Card details being put at risk by call centres
The vast majority of UK call centres are routinely recording calls and storing customer credit card data in breach of industry guidelines, according to a new survey.
A poll of UK call centre managers by audio recording company Veritape found there is a potential risk to millions of credit card details, including the 3-digit security code. The routine practice of storing unedited audio recordings of calls is creating a vast reservoir of sensitive data on the servers of call centres across the UK in direct breach of the global industry standards of the Payment Card Industry (PCI) Data Security Council. Only 3% of call centres were found to be PCI-compliant.
The findings in a white paper, The Great Credit Card Gamble, indicate that over 95% of call centres which store recordings of transactional conversations with customers do not delete or mask the credit card details in the recordings.
Clause 3.2.2 of the PCI Data Security Standard states: “Do not store the card verification code or value (three-digit or four-digit number printed on the front or back of a payment card) used to verify card-not-present transactions.” The standard also states: “sensitive authentication data must not be stored after authorization (even if encrypted)”.
“What we have is a global industry standard that is routinely ignored by call centres throughout the UK,” said Cameron Ross, MD of Veritape. “The storage of this actionable data creates a huge reservoir of sensitive information that is putting the financial resources of millions of people at risk. Despite clean desk policies and the use of encryption, successful hacking incidents are rising steadily.”
According to a report by Verizon Business, data breaches due to hacking rose 5% in 2008 and 81% of businesses that had their data stolen were not compliant with PCI Data Security Standards.
Veritape says it has been privately advised by a source at a leading UK bank that audio data loss has occurred in at least one hacking incident in the last 12 months. The process of data mining digital audio recordings is relatively straightforward.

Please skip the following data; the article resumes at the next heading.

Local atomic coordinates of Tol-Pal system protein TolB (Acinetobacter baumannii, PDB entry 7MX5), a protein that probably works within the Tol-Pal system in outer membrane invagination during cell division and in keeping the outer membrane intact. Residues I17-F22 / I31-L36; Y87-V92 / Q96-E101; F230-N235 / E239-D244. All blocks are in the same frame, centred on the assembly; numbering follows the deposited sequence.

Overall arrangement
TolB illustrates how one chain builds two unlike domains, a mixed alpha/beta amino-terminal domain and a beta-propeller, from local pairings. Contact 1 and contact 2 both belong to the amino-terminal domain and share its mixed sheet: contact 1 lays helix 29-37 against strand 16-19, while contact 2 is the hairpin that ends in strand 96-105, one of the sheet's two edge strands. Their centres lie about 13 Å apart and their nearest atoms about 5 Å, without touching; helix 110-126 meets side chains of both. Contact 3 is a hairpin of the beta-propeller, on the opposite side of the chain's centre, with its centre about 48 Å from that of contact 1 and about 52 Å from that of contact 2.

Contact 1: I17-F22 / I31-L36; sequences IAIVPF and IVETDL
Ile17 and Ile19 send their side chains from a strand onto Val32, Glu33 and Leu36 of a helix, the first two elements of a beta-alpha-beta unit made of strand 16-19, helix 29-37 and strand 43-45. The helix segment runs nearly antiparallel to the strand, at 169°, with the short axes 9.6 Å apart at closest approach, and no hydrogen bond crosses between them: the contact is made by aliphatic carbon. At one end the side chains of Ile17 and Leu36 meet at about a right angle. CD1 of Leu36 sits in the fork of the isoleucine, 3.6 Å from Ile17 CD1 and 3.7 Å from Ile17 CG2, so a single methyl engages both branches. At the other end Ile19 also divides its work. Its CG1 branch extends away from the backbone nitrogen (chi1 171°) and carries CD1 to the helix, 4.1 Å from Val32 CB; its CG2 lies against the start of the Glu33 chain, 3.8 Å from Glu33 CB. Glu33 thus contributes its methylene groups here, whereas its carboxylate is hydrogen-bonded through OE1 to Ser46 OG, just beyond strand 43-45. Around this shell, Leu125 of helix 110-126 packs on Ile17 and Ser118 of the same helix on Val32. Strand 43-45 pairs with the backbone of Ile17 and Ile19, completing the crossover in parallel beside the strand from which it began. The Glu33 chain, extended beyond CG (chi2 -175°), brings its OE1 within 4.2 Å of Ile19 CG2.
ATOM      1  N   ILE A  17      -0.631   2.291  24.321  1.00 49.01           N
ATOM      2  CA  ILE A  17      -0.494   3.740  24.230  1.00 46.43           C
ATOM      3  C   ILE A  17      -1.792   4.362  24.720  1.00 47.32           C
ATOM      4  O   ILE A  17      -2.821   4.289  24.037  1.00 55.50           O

Of the 133 call centre managerspolled, two in five (39%) were aware of industry guidelines that stipulate that call centres must not store credit and debit card information once a transaction is complete.
The reasons for non-compliance varied. Of all call centres contacted:
– 61% were unaware.
– 18% were aware but said they couldn’t comply for technical or budgetary reasons. Many cited the administrative complexity of safely discarding recorded credit card details due to the inadequacy of their technology and the sheer volume of calls being taken.
– 11% were aware but were ignoring it.
– 6% were aware and were working towards compliance.
– The remaining 3% were compliant.
“This practice ought to send a shiver up the spine of card providers and it is wholly unnecessary,” said Ross. “Hardware and software interventions are available that automatically delete credit card data from audio recordings.”
Veritape is calling for the industry’s standards body, the PCI Security Standards Council, to implement a silent number standard to which all call centres should comply. In the interim, Veritape is creating a website, www.silentnumber.co.uk, which contains data about the proposed standard and a forum for call centres which do currently mask sensitive credit card data to promote themselves.